Then, a few weeks ago I stumbled upon the image above on Instagram and I thought, wow, I need to try this. I love the antique yet sophisticated aesthetic of old profile silhouettes, and I actually have a set I bought from a flea market on a wall in my bedroom. I thought I needed to stage this setup for my son, to create his profile silhouette too, but then I realized I could also do it from photographs of him.
My son, three and a half months apart.
Of course, upon searching, I realized this is already ‘a thing’, and I believe there are also apps that will do this for you automatically. I went the old-fashioned way with the example above, I just turned my phone on to maximum brightness, put a piece of paper on top and drew the outline. The result is an instant joy! I shall create multiple copies, for some family members and for my desk at the office, for example. I am also going to go down the rabbit hole of pictures from the last three and a half years to find some ‘older profiles’ of his and do a sort of chronological series.
I couldn’t be more excited about this, honestly. I feel like I’ve just discovered a pot of gold. If you want to try it yourself or learn more about it, there are some historical facts which I found very interesting in this tutorial.
Disappear Painting by artist Fang Mianmian
The algorithm doesn’t fail if you train it, that is the beauty and the horror of it. I choose to (mostly) focus on the beauty, because it delivers me art like this. These live painting sessions of artist Fang Mianmian, while he blends his work into the reality in front of him are mesmerizing to watch and the results are baffling. As he suggests in his captions, the painting simply disappears into the background.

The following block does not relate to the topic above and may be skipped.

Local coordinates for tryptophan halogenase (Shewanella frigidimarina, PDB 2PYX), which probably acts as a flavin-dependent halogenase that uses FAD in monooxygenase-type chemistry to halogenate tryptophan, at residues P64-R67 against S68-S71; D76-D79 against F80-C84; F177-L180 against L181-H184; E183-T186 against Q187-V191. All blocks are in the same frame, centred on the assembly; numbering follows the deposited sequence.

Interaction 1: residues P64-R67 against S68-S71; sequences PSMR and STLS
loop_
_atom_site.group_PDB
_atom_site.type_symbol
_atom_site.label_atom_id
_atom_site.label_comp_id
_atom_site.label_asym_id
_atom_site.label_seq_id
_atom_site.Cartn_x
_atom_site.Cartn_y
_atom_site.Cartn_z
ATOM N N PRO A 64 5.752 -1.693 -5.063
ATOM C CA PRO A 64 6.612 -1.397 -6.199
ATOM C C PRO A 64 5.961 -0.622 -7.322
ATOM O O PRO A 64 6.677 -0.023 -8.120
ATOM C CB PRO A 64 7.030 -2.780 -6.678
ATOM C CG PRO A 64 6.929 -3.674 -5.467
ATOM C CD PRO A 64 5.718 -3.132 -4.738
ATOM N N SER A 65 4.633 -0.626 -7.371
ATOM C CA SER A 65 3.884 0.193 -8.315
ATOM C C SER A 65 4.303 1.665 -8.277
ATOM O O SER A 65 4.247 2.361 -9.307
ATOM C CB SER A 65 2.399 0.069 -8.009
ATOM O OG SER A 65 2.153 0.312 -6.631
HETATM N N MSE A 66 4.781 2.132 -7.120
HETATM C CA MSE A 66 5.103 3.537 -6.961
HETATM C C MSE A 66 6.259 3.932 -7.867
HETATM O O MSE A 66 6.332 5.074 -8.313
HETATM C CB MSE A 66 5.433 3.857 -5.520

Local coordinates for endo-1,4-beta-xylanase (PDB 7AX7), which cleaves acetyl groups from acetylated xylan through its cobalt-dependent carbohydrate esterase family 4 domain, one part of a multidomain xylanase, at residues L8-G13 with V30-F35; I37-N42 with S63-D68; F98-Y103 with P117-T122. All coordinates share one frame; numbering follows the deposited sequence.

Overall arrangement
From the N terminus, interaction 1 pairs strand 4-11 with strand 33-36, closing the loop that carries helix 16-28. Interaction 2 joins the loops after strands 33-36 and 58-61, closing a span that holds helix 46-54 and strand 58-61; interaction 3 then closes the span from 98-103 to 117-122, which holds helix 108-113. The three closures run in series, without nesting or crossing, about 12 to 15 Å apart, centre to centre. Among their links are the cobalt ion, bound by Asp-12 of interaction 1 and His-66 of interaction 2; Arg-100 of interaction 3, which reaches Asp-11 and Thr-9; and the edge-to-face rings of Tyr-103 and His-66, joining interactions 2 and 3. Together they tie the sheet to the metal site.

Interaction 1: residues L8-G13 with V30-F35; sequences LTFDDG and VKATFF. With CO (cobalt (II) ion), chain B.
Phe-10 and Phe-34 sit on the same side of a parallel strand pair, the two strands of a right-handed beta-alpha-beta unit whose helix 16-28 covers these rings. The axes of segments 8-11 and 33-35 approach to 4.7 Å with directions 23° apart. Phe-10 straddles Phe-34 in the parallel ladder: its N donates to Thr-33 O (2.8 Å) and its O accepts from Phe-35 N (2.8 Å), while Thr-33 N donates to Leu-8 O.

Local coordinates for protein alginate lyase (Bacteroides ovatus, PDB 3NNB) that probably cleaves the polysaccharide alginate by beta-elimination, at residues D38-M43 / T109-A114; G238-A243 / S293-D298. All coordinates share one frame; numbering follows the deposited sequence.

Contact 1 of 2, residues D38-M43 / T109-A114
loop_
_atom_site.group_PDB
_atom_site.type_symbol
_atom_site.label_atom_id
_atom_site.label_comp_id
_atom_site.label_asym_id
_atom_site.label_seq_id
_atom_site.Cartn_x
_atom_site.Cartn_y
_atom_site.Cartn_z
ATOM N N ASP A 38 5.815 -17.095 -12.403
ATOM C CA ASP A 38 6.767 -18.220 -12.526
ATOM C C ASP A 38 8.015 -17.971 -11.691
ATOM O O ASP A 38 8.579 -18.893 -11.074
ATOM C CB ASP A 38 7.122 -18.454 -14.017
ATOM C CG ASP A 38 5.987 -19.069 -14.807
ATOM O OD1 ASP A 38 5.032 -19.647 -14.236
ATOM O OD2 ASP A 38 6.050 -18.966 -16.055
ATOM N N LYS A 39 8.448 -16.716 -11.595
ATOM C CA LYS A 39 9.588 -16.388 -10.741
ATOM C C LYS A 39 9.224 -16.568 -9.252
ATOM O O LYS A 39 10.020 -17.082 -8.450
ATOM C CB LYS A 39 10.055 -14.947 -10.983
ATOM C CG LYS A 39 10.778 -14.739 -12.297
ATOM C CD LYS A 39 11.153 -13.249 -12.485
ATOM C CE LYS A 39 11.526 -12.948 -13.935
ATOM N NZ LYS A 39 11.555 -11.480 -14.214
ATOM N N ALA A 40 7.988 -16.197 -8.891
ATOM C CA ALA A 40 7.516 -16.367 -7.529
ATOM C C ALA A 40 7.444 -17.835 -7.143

This must be some sort of therapy, hope you enjoy it as much as I do.
I am writing this entry at a considerable distance from some of the others in this letter, just after Christmas, and I am lucky to have gotten the prompt from a very thoughtful gift from my best friend. I had Galartsy on my radar for a while after being targeted on Insta by their ads, but I never went to properly browse through their online store.
After receiving the Girl with the Pearl Earring set from my best friend, I went on a rabbit hole and discovered many other treasures I am now dreaming of, a few more pairs of earrings and some accessories, a simple yet beautiful bag and even some of their clothes.
A beautiful place to shop for yourself or for gifts, never mind that the holiday season is almost over!
Morning Poem #62
Finishing this letter over the last few days has felt like this, like being myself again in a particular way. I have missed writing, even if I didn’t stop reading or collecting my exquisite finds for future letters. One of my 2023 resolutions will be to find a way to consistency, even if I know I can’t aim for my previous weekly rhythm.
This poem I spotted on Poetry is not a Luxury, is by author Wanda Phipps from her volume Wake-up Calls: 66 Morning Poems.
Cheers to a New Year filled with exquisite finds!